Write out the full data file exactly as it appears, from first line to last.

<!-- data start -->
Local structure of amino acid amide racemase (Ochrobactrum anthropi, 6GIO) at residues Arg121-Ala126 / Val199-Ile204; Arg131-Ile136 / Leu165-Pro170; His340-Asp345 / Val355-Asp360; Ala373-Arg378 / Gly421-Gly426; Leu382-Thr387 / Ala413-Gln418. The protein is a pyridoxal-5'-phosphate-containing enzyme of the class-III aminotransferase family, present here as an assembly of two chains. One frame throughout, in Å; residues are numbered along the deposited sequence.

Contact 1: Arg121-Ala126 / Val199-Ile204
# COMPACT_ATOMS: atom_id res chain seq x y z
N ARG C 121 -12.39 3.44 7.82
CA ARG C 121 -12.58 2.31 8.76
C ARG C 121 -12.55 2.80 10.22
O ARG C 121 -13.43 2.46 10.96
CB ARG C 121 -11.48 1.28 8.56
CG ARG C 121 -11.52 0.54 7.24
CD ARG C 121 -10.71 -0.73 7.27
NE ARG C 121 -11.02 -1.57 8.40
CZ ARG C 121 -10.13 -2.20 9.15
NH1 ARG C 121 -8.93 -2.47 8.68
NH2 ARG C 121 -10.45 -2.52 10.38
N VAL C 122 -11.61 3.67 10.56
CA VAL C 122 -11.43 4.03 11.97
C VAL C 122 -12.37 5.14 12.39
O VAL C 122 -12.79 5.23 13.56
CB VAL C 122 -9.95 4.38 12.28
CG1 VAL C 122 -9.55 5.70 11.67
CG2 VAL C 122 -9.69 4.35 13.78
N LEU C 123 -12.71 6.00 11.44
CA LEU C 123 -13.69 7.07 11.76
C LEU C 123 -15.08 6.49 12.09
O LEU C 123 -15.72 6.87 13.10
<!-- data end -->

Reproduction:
Local structure of amino acid amide racemase (Ochrobactrum anthropi, 6GIO) at residues Arg121-Ala126 / Val199-Ile204; Arg131-Ile136 / Leu165-Pro170; His340-Asp345 / Val355-Asp360; Ala373-Arg378 / Gly421-Gly426; Leu382-Thr387 / Ala413-Gln418. The protein is a pyridoxal-5'-phosphate-containing enzyme of the class-III aminotransferase family, present here as an assembly of two chains. One frame throughout, in Å; residues are numbered along the deposited sequence.

Contact 1: Arg121-Ala126 / Val199-Ile204
# COMPACT_ATOMS: atom_id res chain seq x y z
N ARG C 121 -12.39 3.44 7.82
CA ARG C 121 -12.58 2.31 8.76
C ARG C 121 -12.55 2.80 10.22
O ARG C 121 -13.43 2.46 10.96
CB ARG C 121 -11.48 1.28 8.56
CG ARG C 121 -11.52 0.54 7.24
CD ARG C 121 -10.71 -0.73 7.27
NE ARG C 121 -11.02 -1.57 8.40
CZ ARG C 121 -10.13 -2.20 9.15
NH1 ARG C 121 -8.93 -2.47 8.68
NH2 ARG C 121 -10.45 -2.52 10.38
N VAL C 122 -11.61 3.67 10.56
CA VAL C 122 -11.43 4.03 11.97
C VAL C 122 -12.37 5.14 12.39
O VAL C 122 -12.79 5.23 13.56
CB VAL C 122 -9.95 4.38 12.28
CG1 VAL C 122 -9.55 5.70 11.67
CG2 VAL C 122 -9.69 4.35 13.78
N LEU C 123 -12.71 6.00 11.44
CA LEU C 123 -13.69 7.07 11.76
C LEU C 123 -15.08 6.49 12.09
O LEU C 123 -15.72 6.87 13.10